Write a 2- to 3-page paper that addresses the following:

  • Explain the ethical and legal implications of the scenario you selected on all stakeholders involved, such as the prescriber, pharmacist, patient, and patient’s family.
  • Describe strategies to address disclosure and nondisclosure as identified in the scenario you selected. Be sure to reference laws specific to your state.
  • Explain two strategies that you, as an advanced practice nurse, would use to guide your decision making in this scenario, including whether you would disclose your error. Be sure to justify your explanation.
  • Explain the process of writing prescriptions, including strategies to minimize medication errors.


Ethical and Legal Consequences of Giving Medicine

When advanced nurse practitioners give care to people, they need to make sure it’s good quality. They have to follow rules about what’s right and wrong, what’s allowed by law, and what’s expected of them in their job. They have to gather important information so they don’t make mistakes when giving out medicine. Mistakes with medicine can be very serious and can even cause someone to die. If a nurse makes a mistake with medicine, they might have to deal with legal and ethical problems. But hospitals have systems in place to try and stop mistakes with medicine from happening. Nurses and other healthcare workers need to follow these rules to keep patients safe. Giving out medicine isn’t just about writing down what someone needs to take. The nurse also needs to know what might happen if someone takes a certain medicine and what might happen if they take it with other medicines.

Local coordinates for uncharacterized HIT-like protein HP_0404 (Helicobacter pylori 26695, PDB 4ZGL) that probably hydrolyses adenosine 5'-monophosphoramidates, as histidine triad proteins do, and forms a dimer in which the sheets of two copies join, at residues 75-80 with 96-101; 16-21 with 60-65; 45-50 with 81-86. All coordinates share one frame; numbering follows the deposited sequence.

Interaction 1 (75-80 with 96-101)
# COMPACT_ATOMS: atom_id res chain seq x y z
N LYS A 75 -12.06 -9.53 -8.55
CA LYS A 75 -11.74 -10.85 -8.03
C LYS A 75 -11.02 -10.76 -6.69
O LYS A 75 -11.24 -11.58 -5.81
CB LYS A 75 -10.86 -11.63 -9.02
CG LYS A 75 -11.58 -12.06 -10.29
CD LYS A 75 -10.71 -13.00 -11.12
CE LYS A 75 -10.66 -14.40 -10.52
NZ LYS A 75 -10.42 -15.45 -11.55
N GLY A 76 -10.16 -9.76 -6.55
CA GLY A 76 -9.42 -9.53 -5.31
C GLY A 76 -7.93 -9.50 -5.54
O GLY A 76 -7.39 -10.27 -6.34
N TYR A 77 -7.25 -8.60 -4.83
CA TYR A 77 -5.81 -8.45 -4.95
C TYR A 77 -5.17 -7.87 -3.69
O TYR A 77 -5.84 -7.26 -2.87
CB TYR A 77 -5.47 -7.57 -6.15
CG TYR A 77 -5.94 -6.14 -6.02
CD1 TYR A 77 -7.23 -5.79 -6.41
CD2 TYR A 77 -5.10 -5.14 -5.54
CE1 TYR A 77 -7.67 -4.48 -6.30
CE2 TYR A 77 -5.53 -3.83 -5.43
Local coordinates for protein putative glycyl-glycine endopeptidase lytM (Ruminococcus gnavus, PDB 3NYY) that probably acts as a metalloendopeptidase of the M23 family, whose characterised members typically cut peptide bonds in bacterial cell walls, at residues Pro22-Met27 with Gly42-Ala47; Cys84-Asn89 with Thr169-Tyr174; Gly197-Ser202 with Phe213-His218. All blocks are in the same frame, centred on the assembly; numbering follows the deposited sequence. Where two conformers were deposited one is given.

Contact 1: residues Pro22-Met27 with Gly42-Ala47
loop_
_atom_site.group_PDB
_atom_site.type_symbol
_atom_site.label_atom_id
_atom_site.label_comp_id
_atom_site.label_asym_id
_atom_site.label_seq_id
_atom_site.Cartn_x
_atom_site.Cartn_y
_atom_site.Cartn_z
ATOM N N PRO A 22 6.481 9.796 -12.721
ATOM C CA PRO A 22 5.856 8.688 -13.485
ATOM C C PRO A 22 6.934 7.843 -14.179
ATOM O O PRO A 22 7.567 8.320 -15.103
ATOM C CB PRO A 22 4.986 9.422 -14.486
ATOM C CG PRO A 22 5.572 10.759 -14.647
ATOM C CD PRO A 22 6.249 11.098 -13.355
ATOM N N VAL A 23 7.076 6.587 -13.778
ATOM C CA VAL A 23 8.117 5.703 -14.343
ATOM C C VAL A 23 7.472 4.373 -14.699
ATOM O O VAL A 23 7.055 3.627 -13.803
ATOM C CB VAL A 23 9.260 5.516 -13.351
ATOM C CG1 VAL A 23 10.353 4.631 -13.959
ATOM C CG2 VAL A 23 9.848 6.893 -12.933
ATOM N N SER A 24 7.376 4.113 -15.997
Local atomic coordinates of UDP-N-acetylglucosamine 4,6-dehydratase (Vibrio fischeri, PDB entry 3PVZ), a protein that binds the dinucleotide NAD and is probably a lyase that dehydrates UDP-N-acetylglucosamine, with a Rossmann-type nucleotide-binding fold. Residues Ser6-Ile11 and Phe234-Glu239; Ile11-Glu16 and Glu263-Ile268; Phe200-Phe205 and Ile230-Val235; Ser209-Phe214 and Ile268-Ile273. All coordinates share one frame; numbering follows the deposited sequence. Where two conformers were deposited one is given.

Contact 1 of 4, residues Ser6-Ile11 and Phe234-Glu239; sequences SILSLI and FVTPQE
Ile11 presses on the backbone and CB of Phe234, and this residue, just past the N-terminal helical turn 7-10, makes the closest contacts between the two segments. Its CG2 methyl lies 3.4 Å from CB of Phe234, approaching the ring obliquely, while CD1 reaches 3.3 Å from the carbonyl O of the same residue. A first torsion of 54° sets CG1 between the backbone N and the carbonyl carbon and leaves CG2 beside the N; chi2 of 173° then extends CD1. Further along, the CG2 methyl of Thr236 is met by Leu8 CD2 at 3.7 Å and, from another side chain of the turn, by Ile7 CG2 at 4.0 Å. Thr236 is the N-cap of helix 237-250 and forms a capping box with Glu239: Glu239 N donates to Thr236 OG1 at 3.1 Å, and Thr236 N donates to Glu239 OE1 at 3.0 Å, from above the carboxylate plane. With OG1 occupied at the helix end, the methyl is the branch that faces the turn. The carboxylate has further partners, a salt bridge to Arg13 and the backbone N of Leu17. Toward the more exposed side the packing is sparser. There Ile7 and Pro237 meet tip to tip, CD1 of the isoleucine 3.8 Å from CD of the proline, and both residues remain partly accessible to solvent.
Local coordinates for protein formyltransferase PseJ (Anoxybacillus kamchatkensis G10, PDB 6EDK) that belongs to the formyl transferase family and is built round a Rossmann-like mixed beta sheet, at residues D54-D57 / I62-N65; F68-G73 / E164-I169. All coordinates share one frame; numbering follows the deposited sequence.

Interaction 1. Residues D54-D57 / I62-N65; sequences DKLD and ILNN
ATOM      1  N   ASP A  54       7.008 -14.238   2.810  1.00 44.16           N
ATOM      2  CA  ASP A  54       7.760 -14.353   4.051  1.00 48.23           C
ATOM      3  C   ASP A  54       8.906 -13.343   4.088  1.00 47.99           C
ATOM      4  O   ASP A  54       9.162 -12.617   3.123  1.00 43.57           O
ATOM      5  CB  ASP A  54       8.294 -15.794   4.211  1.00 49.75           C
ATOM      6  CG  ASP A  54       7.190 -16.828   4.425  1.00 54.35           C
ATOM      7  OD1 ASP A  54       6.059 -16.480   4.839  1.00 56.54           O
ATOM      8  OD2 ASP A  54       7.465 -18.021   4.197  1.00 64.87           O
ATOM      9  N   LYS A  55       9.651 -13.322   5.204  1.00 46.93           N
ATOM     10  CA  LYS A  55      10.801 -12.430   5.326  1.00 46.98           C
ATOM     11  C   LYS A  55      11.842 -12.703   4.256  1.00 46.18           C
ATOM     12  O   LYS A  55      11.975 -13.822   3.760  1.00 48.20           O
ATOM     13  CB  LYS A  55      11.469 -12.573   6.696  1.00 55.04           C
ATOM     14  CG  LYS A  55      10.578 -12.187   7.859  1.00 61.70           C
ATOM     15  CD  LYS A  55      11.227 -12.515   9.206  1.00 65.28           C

Let’s imagine a situation where there’s a 72-year-old man who’s not responding because he’s had a very bad stroke. This paper will look at the ethical and legal problems that might come up in this situation, what to do about telling people or not telling them, and how to decide what medicine to give.

Ethical and Legal Problems

When a nurse prescribes medicine, it involves lots of people, like the nurse, the pharmacist, the person getting the medicine, and their family. Everyone involved has to follow the law and do what’s right to make sure no one gets hurt. Since the person who needs the medicine isn’t awake, their family needs to tell the nurse everything important about them. Knowing about the person’s past and explaining things to the family can help the nurse make the right choices about medicine. In this case, the nurse might have a hard time because the wife thinks her husband wouldn’t want to live like this, but the daughter thinks he still has a chance. So, the nurse needs to talk to both of them to avoid problems later on. The nurse might make a mistake by giving the wrong medicine, which could make the person even sicker or even cause them to die. Since the person can’t say what they want, it’s up to the family and the healthcare workers to make sure they do what’s best for them. If the nurse doesn’t involve both family members when deciding on medicine, it wouldn’t be fair.

Also, pharmacists help people use medicine the right way. If the nurse and the family agree on what medicine to give, the pharmacist is the next person involved. The pharmacist needs to help the person get the most benefit from their medicine. This means telling them how to take it to get better. And the pharmacist needs to be honest. If they know something bad might happen because of the medicine, they have to tell the nurse and the family to avoid problems. It’s important to tell everything, even if it’s not good news.